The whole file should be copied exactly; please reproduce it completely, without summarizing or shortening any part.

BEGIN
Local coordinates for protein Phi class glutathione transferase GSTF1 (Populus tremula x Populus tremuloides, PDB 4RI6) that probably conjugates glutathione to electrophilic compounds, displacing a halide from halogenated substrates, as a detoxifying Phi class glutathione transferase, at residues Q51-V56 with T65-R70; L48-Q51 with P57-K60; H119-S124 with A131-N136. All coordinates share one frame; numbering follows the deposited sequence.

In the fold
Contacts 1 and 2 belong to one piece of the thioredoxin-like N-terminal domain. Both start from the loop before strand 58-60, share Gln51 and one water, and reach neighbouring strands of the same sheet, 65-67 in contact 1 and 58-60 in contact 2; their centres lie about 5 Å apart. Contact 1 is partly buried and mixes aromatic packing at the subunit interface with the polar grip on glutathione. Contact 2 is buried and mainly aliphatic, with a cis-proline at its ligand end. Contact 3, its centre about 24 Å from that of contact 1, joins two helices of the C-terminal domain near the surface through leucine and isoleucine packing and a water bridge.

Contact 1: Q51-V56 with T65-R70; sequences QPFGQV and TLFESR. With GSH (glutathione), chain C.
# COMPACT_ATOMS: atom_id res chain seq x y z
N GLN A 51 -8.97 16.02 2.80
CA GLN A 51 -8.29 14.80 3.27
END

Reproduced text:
Local coordinates for protein Phi class glutathione transferase GSTF1 (Populus tremula x Populus tremuloides, PDB 4RI6) that probably conjugates glutathione to electrophilic compounds, displacing a halide from halogenated substrates, as a detoxifying Phi class glutathione transferase, at residues Q51-V56 with T65-R70; L48-Q51 with P57-K60; H119-S124 with A131-N136. All coordinates share one frame; numbering follows the deposited sequence.

In the fold
Contacts 1 and 2 belong to one piece of the thioredoxin-like N-terminal domain. Both start from the loop before strand 58-60, share Gln51 and one water, and reach neighbouring strands of the same sheet, 65-67 in contact 1 and 58-60 in contact 2; their centres lie about 5 Å apart. Contact 1 is partly buried and mixes aromatic packing at the subunit interface with the polar grip on glutathione. Contact 2 is buried and mainly aliphatic, with a cis-proline at its ligand end. Contact 3, its centre about 24 Å from that of contact 1, joins two helices of the C-terminal domain near the surface through leucine and isoleucine packing and a water bridge.

Contact 1: Q51-V56 with T65-R70; sequences QPFGQV and TLFESR. With GSH (glutathione), chain C.
# COMPACT_ATOMS: atom_id res chain seq x y z
N GLN A 51 -8.97 16.02 2.80
CA GLN A 51 -8.29 14.80 3.27